Although T&C have stabilized, broadly speaking, it is more important to underscore the vastly different T&C offered by different carriers. Brokers and agents should shop around where feasible to find the least restrictive options for their clients, especially those with “clean” profiles. As reported previously and more important than ever, insureds must read their policies to be sure the T&C adequately address their exposures.

Contributor: Paul G. Smith, Corporate Senior Vice President, H.W. Kaufman Group, New York, New York


Our industry-leading subject matter experts dissected the marketplace and provided insights on the Burns & Wilcox P&C Market Outlook: Q2 2024, hosted on April 4, 2024.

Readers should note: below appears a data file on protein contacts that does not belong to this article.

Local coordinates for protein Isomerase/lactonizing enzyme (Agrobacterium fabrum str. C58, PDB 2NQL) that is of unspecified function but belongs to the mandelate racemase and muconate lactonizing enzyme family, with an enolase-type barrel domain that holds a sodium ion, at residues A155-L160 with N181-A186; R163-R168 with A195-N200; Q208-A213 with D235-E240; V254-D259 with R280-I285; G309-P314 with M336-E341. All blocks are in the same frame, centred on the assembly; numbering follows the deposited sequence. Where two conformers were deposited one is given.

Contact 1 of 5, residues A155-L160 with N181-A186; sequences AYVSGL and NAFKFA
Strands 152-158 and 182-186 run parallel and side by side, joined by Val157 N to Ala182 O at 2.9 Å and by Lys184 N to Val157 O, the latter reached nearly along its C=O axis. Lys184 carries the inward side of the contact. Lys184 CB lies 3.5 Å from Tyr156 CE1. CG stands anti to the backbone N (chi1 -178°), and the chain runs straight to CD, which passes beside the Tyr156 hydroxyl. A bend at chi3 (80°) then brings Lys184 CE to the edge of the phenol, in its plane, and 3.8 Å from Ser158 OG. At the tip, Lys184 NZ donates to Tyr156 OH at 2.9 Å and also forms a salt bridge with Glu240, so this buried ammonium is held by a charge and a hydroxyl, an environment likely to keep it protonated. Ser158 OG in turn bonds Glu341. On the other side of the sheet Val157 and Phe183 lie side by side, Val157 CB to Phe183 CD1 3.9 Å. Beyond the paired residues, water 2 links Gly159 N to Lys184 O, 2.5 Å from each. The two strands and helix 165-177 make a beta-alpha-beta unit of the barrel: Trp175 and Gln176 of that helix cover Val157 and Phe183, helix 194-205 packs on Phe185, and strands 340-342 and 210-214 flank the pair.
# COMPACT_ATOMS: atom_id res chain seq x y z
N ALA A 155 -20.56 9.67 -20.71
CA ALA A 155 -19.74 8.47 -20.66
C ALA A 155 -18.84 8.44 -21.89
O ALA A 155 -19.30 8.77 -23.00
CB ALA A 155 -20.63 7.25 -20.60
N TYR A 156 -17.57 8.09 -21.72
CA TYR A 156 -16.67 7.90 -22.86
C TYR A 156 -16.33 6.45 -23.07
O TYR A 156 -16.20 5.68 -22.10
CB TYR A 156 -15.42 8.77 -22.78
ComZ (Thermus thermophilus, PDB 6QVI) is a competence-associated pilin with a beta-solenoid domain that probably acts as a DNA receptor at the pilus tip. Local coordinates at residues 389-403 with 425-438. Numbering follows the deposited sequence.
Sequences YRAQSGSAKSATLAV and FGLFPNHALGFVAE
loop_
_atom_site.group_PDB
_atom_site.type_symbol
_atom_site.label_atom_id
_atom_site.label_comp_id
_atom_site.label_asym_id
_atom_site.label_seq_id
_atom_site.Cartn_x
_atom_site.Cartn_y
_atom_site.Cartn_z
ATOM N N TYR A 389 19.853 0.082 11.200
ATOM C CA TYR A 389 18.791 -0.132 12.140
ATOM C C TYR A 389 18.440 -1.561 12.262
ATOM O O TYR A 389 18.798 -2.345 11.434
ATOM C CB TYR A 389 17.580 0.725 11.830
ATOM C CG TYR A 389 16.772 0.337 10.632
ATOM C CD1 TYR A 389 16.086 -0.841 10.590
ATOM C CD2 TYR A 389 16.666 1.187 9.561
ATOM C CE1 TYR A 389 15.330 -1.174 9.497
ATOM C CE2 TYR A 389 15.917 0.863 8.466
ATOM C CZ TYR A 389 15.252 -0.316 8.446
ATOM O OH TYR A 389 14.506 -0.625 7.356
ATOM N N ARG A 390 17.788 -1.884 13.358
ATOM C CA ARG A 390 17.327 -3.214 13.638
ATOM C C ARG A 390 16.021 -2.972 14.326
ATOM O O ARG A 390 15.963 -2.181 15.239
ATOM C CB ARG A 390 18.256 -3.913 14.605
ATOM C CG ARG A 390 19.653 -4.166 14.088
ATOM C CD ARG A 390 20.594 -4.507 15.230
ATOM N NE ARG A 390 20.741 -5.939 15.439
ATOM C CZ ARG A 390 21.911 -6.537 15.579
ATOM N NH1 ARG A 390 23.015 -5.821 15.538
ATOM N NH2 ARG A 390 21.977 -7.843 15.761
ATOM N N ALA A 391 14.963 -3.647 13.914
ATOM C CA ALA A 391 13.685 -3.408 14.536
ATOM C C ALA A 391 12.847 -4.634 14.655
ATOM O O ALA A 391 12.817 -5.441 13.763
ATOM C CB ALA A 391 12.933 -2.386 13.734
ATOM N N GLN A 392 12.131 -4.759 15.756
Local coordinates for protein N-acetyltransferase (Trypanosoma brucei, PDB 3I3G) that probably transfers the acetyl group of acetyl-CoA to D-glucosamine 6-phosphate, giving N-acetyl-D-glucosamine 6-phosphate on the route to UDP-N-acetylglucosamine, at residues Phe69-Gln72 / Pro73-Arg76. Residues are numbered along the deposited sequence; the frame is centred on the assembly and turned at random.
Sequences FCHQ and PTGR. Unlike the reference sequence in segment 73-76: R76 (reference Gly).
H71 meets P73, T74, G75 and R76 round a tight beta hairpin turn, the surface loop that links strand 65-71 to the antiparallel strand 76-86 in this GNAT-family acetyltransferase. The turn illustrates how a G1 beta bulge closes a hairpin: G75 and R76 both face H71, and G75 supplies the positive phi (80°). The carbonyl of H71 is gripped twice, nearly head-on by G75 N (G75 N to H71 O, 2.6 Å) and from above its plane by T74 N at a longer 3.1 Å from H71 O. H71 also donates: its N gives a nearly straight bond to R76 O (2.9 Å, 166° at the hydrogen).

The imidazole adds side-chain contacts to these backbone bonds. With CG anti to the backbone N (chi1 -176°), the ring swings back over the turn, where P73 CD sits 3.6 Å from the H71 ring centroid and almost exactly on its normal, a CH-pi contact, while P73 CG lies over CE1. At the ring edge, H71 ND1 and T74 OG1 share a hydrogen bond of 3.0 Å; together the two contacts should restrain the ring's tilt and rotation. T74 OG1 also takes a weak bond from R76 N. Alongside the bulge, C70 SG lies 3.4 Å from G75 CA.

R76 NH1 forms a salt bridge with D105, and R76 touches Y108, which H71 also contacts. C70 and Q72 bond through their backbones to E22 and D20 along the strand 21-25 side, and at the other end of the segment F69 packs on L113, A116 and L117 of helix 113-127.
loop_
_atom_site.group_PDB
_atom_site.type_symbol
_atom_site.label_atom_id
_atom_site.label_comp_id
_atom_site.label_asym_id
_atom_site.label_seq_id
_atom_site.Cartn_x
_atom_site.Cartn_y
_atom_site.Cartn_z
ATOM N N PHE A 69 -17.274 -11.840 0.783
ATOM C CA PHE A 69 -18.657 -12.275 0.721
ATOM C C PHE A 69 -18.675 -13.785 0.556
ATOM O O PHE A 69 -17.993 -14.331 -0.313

Click here to view the complete webinar.


Profitability remains a top priority for carriers, which is important for brokers and agents to keep in mind as they are researching options for their clients. That potential for carrier profitability will be partially dependent on the 2024 CAT storm season.

Many carriers were forced to institute record rate increases to help offset the losses from hurricanes and wildfires in recent years. Fortunately, the 2023 CAT storm season was a comparative outlier, with few named storms reaching land. While 2023 was a profitable year for most carriers in the Personal sector as a result, that one year of profitable results is not likely to loosen restrictions or ease policy exclusions.

One way for carriers to increase profitability is to rely heavily on technology and data to assist in their underwriting. High-tech storm models provide guidance for carriers to prepare for not just hurricanes but convective storms, with recent data showing an expansion of storms into such regions as the Tennessee Valley and the Southeastern U.S.